“In 2009, both Beyoncé and Kelly Clarkson had hits (Beyoncé’s “Halo,” which charted in April, and Clarkson’s “Already Gone,” which charted in August) that were created from the same track, by Ryan Tedder. Clarkson wrote her own top line, while Beyoncé shared a credit with Evan Bogart. Tedder had neglected to tell the artists that he was double-dipping, and when Clarkson heard “Halo” and realized what had happened she tried to stop “Already Gone” from being released as a single, because she feared the public would think she had copied Beyoncé’s hit. But nobody cared, or perhaps even noticed; “Already Gone” became just as big a hit.” (From this article in The New Yorker.)

This probably is though. Perhaps Beyoncé is the perfect 21st century pop idol, an iconic pop vacuum. She has very little to say, her life is about as different from you and me as Henry VII’s (they were both desperate for an heir) was and her twitter account is about as enjoyable to read through as the first time you used Microsoft Excel without knowing what the fuck was going on. The worst thing is that we don’t expect better, the market has made us dull, paralysed and stupefied us into expecting nothing more than an attractive woman writhing in front of some neat graphics.

Bow down bitches!

Maggie, Morrissey and Legacy

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Mozza and Margaret (Getty, AP)

‘Great’ people tend to be those who can ignite profound change and inspire blind devotion in equal measure. They are those rarities amongst us who can ‘set the weather’ by shaping it with their very will. Above all they never compromise, they can’t be bought or sold: they lead and others simply follow, shellshocked in their wake.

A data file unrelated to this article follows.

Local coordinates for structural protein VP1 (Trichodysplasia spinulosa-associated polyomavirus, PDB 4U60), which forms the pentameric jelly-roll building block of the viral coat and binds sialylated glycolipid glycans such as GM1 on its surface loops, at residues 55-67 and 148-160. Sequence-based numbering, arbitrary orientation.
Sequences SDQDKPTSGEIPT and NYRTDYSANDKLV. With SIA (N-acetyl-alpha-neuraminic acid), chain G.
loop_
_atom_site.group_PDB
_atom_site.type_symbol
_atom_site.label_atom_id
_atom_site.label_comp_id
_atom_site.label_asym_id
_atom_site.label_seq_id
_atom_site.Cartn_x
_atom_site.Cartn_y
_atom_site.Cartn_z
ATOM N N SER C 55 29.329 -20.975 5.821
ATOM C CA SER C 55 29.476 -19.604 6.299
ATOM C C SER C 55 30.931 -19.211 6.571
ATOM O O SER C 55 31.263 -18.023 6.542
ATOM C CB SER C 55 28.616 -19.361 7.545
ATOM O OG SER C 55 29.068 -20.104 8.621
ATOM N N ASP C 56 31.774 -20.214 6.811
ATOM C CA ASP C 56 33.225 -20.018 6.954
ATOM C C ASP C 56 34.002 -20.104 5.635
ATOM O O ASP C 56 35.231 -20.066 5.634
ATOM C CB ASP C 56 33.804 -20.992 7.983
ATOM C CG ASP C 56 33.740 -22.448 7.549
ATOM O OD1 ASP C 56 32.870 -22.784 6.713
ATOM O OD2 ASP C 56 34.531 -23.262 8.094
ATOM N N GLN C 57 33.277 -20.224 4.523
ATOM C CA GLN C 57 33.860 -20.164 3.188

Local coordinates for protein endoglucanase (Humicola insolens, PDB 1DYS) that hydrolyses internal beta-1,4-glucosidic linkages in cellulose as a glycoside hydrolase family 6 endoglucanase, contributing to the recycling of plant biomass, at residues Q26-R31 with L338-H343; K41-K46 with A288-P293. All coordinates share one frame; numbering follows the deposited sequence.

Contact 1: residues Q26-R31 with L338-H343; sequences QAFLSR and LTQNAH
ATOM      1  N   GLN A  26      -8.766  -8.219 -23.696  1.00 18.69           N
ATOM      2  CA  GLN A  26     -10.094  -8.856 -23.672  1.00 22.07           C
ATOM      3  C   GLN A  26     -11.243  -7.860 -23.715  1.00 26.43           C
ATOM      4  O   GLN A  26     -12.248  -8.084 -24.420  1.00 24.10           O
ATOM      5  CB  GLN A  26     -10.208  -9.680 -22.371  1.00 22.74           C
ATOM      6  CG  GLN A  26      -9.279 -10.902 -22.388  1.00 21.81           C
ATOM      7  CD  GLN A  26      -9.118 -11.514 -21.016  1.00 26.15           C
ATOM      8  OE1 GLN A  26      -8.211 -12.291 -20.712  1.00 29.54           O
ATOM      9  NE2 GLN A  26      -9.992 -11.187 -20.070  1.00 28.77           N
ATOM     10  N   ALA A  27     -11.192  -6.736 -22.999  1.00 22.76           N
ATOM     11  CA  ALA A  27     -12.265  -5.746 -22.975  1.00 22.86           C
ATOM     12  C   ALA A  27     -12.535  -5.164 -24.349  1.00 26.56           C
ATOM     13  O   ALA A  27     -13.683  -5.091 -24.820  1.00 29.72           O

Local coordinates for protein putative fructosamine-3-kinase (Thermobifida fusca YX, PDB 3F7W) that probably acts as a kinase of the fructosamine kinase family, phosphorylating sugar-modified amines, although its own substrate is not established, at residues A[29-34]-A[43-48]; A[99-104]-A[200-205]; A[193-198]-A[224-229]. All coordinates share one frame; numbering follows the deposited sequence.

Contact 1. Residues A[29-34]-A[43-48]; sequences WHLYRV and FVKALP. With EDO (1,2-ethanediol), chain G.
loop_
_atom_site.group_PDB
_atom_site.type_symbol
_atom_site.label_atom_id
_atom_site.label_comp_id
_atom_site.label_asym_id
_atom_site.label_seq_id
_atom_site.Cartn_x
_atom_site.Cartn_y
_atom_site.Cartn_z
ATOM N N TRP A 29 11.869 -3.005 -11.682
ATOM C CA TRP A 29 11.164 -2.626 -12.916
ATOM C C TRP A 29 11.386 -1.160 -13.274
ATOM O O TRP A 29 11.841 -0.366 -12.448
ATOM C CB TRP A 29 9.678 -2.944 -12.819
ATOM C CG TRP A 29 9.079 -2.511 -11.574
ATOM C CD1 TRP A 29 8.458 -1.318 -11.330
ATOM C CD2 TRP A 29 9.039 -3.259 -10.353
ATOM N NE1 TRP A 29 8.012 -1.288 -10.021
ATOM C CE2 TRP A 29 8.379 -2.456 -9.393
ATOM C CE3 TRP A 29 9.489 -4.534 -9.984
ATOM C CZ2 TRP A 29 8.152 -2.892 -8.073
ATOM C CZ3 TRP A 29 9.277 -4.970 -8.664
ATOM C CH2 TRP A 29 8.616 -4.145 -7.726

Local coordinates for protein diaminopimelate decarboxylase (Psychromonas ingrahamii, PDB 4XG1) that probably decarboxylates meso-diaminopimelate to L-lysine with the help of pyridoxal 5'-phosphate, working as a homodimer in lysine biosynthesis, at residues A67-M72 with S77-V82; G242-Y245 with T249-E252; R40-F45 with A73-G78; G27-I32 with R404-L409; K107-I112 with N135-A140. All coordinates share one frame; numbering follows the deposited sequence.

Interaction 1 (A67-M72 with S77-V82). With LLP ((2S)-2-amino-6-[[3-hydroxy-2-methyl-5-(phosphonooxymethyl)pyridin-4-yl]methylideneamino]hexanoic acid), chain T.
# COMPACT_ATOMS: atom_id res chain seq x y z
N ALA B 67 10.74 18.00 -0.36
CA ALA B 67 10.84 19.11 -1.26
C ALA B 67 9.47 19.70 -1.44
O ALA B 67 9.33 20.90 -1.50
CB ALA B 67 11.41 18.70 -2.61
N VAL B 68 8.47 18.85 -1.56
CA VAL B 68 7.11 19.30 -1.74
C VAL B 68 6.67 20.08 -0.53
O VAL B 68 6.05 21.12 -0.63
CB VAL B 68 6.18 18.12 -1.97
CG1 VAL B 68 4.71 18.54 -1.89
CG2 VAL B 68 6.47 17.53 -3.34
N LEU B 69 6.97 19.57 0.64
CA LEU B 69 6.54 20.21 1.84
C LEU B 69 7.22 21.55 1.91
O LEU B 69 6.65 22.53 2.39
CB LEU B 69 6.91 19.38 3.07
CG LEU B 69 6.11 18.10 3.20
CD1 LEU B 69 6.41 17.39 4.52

People like this don’t actually exist of course. Great people merely make waves in the tides of history, they don’t direct the process itself. Yet with the death of Margaret Thatcher this week, an inevitable operation of mythologising and beatification, led by Downing Street and in the rightwing press has begun in earnest. View with trepidation the front pages of the Mail and Telegraph on Tuesday: a backlit photo of ‘our Maggie’ at her ‘Rule Britannia’  peak, smiling benignly, the light warming the famously unmoving hair into a halo, a visual representation of a calculated attempt to rewrite the history of our country. This is Thatcher rebranded – above the swill of old hatreds, joining the pantheon of British political leaders who are now apolitical symbols of national unity.

Who stands against this?

Certainly not the Labour Party – their last Prime Minister spent £100,000 renaming a room in Downing Street after her. The BBC has been cowed into showing vapid commemorative programming that, deliciously enough, has been beaten in the ratings by Coronation Street. The really despicable moments of Thatcher’s reign, for instance discrimatory legislation like Section 28 has barely been mentioned this week. When the discord and disharmony sown by Thatcher has been shown on the news this week it has dwelt far too much simply on the fact that many people despised her and not why they despised her. Similar to the way the 2011 film ‘The Iron Lady’ showed a horde of screaming protestors battering the great ladies car without explaining their motives at all. Terrifyingly that film and the sycophantic press coverage this week will probably shape the way a vast majority of under-35’s remember Thatcher.